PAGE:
After months of speculation, NHS England has a new chief executive. Sir David Nicholson’s replacement is Simon Stevens, and his impressive track record and a blend of national and international experience made him a strong candidate from day one. However, much of the debate to date seems to have focused on appointing a new NHS Chief Executive – and yet the role as Chief Executive of NHS England is arguably very different. Heading up an arms-length commissioning board may involve trying to respond to the (sometimes short-term) wishes of ministers whilst also retaining enough critical distance and doing what is right for the NHS in the long-term. This is likely to be a tricky balance to strike – particularly in the run-up to a general election where the performance of the health service will be a critical issue. The new NHS system could also be very fragmented, and it will take significant leadership to build a common vision and hold together a group of – potentially quite disparate – new national bodies. Any incoming Chief Executive that tried to do this through positional authority alone might quickly find that they don’t have as much as many people think. Simon Stevens’ track record here with the narrative that was crafted for the 2000 NHS Plan and the consensus that was built around the need to ‘modernise’ the NHS may be a really positive sign.

Of course, the appointment comes at a very challenging time for the NHS, with high profile media and public questions about the quality of care we deliver prompting significant soul-searching. Some NHS staff no longer feel able to be proud of what they do, and the service as a whole faces a major crisis of confidence. Preventing bad care whilst also supporting staff to deliver really good care will be difficult but crucial. All this also takes place with new Clinical Commissioning Groups still on a steep learning curve, major tensions in A&E departments and a number of hospitals across the country unlikely to prove financially viable in the current policy context. Add this to very difficult NHS finances and draconian cuts in local government, and the stage seems set for a perfect storm.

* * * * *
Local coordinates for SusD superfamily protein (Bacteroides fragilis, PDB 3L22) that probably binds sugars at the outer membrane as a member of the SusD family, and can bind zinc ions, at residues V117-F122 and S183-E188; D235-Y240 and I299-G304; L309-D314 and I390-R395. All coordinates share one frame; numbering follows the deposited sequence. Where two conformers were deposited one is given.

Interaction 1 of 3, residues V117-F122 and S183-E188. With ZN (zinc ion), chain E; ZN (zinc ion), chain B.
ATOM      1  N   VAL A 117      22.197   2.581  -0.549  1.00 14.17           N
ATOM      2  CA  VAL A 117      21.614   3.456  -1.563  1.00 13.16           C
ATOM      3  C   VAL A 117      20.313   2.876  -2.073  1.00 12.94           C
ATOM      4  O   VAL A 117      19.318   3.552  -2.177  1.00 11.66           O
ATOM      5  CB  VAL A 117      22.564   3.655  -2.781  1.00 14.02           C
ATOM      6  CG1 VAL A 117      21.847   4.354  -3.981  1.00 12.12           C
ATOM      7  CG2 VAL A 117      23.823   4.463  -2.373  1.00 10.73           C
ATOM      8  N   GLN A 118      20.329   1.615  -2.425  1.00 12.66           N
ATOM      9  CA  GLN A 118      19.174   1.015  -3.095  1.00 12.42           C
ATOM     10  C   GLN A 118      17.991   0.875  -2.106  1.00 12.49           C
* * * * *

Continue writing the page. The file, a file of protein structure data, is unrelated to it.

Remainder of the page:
However, all these challenges are also opportunities. Ironically, the challenges are so severe that major change – only ever talked about before – might well be needed. Policy makers have long emphasised the need to develop more community-based approaches for people with long-term conditions, to reconfigure some hospital and specialist services, to end the health and social care divide and to put more power in the hands of patients and their families. While the current context is incredibly challenging, it may be that some of these aspirations have to become realities because doing nothing will not be an option. Perhaps a perfect storm could also be a perfect opportunity to do something genuinely different?

Jon Glasby is Professor of Health and Social Care and Director of the Health Services Management Centre at the University of Birmingham.